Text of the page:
We see it here claiming that we should relaunch the damage for heat the metal, although this is also corroborated by the general tendency of the dice to have no memory (it is not necessary to remember it) unless explicitly stated otherwise.

## javascript – Peru Heat Map in Google Geocharts

I hope you can help me.

I'm trying to create a heat map of Peru in Google Geocharts. In the documentation of Google, there is an example, but of the whole world and I need one of a specific country (Peru).

This same example that I want to adapt but to a specific country

``````

'packages':('geochart'),
// Note: you will need to get a mapsApiKey for your project.
'mapsApiKey': 'AIzaSyD-9tSrke72PouQMnMX-a7eZSW0jkFMBWY'
});

function drawRegionsMap() {
('Country', 'Popularity'),
('Peru', 200),

));

var options = {};

chart.draw(data, options);
}

``````

Reference

I found on a page that it is possible to do it, but does not specify how?

http://www.danielpinero.com/como-crear-mapa-calor-peru

## End of heat

With the approach of the second solar term of autumn, also known as "End of Heating" or "Chushu", the summer heat finally begins to fade.

## 5th dnd – How does the side effect of the Heat Metal spell work?

Based on my answer here and the discussion in the comments, I think it really depends on the DM. The spell is written too ambiguously to rely on RAW. I can see it interpreted in four ways:

## 1. There is no disadvantage that the constitution is saved

This was my first interpretation when I saw the spell. Constitution save determines whether the creature is forced to drop it and the disadvantage is the consequence of its inability to meet that requirement, rather than the consequence of not dropping it. As stated before (if the other question is closed or deleted):

The fate is to let him down every time the damage is done and the save roll of the Constitution is a failure (emphasis added):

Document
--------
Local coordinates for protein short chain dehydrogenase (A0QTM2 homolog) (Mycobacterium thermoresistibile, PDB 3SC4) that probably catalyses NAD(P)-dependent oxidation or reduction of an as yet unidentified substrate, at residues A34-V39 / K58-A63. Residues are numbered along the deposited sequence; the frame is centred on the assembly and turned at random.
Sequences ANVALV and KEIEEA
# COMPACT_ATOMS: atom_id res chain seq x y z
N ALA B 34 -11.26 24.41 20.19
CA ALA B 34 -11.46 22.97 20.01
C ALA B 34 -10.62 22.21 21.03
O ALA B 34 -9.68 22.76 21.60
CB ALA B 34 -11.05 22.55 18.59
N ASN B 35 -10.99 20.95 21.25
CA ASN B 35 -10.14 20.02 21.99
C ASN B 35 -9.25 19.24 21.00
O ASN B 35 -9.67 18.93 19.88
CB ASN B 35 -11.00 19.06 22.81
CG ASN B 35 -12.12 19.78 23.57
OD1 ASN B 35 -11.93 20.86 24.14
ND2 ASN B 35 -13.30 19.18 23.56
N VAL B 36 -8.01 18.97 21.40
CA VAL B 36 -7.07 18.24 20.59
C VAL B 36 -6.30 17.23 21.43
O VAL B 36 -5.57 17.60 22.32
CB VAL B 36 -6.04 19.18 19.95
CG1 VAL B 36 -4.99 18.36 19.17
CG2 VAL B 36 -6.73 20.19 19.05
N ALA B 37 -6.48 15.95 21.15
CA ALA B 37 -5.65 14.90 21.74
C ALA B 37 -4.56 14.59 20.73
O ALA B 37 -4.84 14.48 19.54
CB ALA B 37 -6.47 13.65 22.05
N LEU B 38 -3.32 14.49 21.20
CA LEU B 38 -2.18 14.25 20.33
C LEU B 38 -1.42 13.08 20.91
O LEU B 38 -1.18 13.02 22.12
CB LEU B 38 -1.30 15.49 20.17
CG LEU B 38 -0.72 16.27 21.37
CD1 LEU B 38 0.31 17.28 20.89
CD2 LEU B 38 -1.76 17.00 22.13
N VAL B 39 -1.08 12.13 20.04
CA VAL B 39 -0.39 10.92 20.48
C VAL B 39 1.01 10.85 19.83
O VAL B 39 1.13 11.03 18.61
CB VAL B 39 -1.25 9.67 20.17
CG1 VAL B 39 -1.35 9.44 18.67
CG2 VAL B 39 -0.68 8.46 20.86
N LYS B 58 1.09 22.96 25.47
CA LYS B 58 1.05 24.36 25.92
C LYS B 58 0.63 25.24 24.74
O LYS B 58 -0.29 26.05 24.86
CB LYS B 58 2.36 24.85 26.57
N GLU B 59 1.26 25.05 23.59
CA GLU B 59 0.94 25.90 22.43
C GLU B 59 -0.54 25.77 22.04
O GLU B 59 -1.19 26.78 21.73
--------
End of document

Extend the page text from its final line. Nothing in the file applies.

Choose a manufactured metal object, such as a metal weapon or a heavy or medium metal armor suit, which you can see at your fingertips. The object becomes glowing. Any creature in physical contact with the item takes 2d8 Fire damage as you cast the spell.. Until the spell ends, you can use a bonus action on each of your next rounds. cause this damage again.

If a creature holds or carries the object and takes the damage, the creature must succeed in saving the Constitution or drop the object if it can. If he does not let go of the object, he has a disadvantage on attack rolls and ability checks until the start of your next turn.

If I understand correctly, if the constitution save fails, the creature must abandon the object if possible. If the object can not be abandoned, a disadvantage comes into play. If the backup is successful, the creature does not have to abandon the object and does not suffer disadvantage.

It would be like the creature was protecting itself from the heat and was not affected by everything.

## 2. There is a disadvantage that it is not abandoned at any time, no matter the backup

According to one interpretation, the spell says only "If it does not drop the object", so it could be valid that any removal of the object eliminates the disadvantage. It would be as if the object was still too hot to be handled effectively, that the creature was heat-resistant (that is, the creature could grab it, but that it still hot enough to cause distracting pain).

## 3. There is a disadvantage that it is not deleted immediately after the failure of the backup